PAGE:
I like to watch people and follow trends, including reading research about who is doing what and why. For 20 years, I've been a sales and marketing executive, responsible for creating go-to-market strategies to lower costs with shortened sales cycles to increase sales, so observing and adapting have been vital keys to successful programs.
One of the lessons I learned as a sailor and use often is that you need to constantly be adjusting your sails or you'll end up on the rocks. This lesson holds true for influencers or those wanting to engage with moms. Take this case in point: my son and his method of adapting to engage his mom.
One of my favorite pastimes was spending Sunday mornings going through the newspaper while my son looked through the circulars. He would circle the items he liked (a/k/a wanted) and then share them with me, communicating his desire for specific items especially prior to birthdays and holidays. Over time, this tradition evolved to surfing the Internet and instant messaging the links, subtle hints about items he liked.
Whether I bought them or not, it provoked engagement, conversation and provided me with the information as a call-to-action, making it easy for me to click and buy. As a professional marketer, I couldn't help but be amused at the way my son was learning to adapt and engage me, to influence me so he could get to "yes" (a/k/a mom buying what he wanted).
So, why do brands and agencies still think engagement consists of consumers clicking on banner ads, when a recently released report pointed out that just 8% of Internet users click on 85% of banner ads, and speaking as a mother, moms are not part of the 8% who are clicking on those ads.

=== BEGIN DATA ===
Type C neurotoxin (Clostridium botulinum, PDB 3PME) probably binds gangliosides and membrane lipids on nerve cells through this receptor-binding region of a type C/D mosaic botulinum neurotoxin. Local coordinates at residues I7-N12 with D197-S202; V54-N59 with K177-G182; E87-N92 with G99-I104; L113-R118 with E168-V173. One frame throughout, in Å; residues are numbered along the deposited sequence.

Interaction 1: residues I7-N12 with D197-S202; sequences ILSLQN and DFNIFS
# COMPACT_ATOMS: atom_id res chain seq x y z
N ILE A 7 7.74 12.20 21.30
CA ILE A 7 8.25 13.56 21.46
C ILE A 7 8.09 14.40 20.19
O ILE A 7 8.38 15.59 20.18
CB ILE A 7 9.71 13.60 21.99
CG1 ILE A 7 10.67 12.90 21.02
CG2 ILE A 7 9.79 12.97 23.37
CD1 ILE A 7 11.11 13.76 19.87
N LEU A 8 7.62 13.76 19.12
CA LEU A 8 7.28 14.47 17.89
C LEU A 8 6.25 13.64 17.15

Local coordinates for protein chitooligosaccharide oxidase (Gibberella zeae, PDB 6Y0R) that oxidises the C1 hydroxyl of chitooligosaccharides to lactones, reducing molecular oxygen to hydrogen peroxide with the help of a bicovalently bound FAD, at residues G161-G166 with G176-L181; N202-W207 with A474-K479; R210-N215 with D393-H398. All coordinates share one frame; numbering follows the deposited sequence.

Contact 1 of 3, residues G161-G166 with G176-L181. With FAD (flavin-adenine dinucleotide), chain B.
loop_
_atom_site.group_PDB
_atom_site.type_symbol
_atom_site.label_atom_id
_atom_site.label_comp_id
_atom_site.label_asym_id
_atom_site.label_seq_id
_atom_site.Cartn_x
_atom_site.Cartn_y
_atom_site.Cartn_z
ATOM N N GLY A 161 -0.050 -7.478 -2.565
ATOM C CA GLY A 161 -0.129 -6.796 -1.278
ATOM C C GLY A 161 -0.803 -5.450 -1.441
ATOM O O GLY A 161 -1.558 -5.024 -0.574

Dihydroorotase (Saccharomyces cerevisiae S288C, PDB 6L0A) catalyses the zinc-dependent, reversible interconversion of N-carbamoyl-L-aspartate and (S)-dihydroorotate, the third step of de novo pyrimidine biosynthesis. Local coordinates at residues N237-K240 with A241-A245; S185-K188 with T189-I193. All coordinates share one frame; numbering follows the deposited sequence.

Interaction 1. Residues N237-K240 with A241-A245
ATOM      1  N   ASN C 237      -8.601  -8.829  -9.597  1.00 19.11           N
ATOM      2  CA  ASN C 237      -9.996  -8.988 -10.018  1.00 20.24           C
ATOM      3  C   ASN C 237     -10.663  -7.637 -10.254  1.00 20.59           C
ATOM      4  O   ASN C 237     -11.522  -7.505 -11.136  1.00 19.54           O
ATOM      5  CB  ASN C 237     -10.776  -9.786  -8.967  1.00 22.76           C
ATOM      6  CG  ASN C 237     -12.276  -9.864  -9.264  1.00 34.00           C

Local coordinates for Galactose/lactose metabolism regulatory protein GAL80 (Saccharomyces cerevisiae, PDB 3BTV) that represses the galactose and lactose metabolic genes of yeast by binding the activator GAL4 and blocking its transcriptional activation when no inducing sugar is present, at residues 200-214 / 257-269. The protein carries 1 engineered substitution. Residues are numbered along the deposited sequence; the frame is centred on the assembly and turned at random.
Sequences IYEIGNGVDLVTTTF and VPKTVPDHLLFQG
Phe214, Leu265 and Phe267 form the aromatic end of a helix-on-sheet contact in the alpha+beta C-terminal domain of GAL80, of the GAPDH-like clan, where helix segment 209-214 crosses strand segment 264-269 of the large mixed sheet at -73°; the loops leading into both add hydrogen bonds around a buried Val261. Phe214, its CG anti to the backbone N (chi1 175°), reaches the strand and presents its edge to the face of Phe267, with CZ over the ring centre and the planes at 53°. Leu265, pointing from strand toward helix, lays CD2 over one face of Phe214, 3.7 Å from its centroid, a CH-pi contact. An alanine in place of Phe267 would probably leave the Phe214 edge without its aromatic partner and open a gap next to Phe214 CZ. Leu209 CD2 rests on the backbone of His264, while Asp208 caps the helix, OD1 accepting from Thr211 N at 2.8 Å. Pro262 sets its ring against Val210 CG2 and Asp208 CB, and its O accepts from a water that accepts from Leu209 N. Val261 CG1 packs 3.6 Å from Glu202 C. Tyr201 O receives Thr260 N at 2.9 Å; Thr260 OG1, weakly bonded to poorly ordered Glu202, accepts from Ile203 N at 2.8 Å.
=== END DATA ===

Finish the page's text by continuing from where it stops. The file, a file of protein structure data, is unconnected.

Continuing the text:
Recently, I found a newly released white paper published by Advertising Age, titled the "Rise of the Real Mom." In it, Boston Consulting Group states Moms control $4.3 trillion of the $5.9 trillion in U.S. consumer spending, or 73% of household spend. Hoping to find that the researchers who wrote this paper have hit the Holy Grail in helping marketers engage with the highly coveted "mom" demographic, I instead found parts of it to read more like a scene from "Mad Men."
The most startling paragraph contained suggestions that were offered up to guide marketers, including:
- not to just "communicate goods and services they offer are practical and convenient; they also need to make real moms feel confident and in charge"
- "empower female consumers to delegate to others (spouses, children, brands) so they can have more time to be who they want to be"
- "use new ways to reach a population that rarely has time to sit down and read or watch or enjoy something without simultaneously doing something else"
Wow, okay. I scrolled down the page past lots of impressive pie charts as I had to find out who wrote this 28-page whitepaper and, you guessed it, they were two women who aren't moms.
News Flash: Moms are empowered, confident, and in charge. We are ahead, way ahead, of the curve. We have adapted by embracing technology and are highly functional multi-taskers. We use our smartphones on the go to find products and services, VoIP products to stay in touch with family and friends and to meet and connect with other moms using Twitter, blogs and Facebook. We engage in real-time conversations daily on the Internet using "social TV" that goes beyond what traditional television is trying to morph to today on MomTV.com.
Moms are learning, growing and changing, but that does not mean childcare and household duties shift over to our spouses because of our pursuit of personal goals. It's just not how moms (or dads) are wired. The "mom target market" has moved light years ahead of "Mad Men" mentality. It's time for brands and agencies to get ahead of the curve and adapt their strategies to reach and engage moms with an authentic voice in a two-way conversation.
"The great secret of succeeding in conversation is to admire little, to hear much." Benjamin Franklin